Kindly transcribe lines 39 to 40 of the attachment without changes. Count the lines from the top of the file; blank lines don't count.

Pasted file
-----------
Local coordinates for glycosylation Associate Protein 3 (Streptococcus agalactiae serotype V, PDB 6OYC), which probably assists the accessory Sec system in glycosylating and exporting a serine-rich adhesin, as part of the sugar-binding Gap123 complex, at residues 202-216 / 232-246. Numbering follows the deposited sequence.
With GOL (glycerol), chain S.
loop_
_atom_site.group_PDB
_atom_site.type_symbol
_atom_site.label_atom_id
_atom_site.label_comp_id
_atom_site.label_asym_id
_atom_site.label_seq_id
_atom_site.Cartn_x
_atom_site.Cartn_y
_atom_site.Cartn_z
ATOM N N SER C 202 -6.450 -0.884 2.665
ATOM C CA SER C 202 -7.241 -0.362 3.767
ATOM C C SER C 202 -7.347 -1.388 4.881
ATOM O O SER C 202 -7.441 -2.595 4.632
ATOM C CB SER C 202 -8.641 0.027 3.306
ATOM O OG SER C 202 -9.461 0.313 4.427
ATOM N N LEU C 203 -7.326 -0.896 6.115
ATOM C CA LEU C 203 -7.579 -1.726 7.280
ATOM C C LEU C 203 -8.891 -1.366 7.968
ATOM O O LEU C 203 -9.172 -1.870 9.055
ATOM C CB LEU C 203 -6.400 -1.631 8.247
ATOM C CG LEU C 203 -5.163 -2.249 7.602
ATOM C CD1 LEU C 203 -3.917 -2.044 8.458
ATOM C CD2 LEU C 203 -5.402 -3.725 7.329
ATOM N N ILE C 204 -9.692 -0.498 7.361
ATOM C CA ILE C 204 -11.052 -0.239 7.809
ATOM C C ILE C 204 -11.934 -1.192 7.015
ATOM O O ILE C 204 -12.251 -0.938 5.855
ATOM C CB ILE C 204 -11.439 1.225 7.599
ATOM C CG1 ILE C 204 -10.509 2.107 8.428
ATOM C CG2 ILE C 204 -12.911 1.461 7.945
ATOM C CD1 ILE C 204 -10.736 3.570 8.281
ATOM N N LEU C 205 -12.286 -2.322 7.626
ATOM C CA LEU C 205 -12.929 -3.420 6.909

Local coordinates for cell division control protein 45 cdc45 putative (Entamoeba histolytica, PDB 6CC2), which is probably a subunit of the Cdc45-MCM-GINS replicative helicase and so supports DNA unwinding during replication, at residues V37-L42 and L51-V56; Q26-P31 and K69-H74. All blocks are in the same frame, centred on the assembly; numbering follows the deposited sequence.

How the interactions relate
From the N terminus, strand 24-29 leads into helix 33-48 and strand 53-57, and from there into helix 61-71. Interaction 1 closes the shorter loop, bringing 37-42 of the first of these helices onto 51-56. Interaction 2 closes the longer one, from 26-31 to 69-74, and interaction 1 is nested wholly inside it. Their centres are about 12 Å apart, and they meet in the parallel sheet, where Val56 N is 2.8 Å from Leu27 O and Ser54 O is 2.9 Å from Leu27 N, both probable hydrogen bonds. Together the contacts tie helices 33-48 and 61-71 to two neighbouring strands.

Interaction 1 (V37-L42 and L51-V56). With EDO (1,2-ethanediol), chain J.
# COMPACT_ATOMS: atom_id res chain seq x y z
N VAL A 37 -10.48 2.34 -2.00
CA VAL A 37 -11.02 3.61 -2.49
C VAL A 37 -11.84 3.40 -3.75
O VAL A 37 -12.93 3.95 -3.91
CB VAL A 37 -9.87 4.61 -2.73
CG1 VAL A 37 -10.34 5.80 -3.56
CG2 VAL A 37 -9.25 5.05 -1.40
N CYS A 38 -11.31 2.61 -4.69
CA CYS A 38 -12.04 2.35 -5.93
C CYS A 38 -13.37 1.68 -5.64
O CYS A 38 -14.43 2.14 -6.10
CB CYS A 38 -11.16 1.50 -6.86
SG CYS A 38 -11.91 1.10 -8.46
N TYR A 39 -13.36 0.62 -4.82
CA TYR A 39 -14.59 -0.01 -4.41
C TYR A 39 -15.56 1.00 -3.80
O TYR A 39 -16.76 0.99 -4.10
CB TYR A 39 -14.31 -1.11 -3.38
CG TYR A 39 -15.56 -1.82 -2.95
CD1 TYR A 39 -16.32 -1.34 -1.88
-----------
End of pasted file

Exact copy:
From the N terminus, strand 24-29 leads into helix 33-48 and strand 53-57, and from there into helix 61-71. Interaction 1 closes the shorter loop, bringing 37-42 of the first of these helices onto 51-56. Interaction 2 closes the longer one, from 26-31 to 69-74, and interaction 1 is nested wholly inside it. Their centres are about 12 Å apart, and they meet in the parallel sheet, where Val56 N is 2.8 Å from Leu27 O and Ser54 O is 2.9 Å from Leu27 N, both probable hydrogen bonds. Together the contacts tie helices 33-48 and 61-71 to two neighbouring strands.

Interaction 1 (V37-L42 and L51-V56). With EDO (1,2-ethanediol), chain J.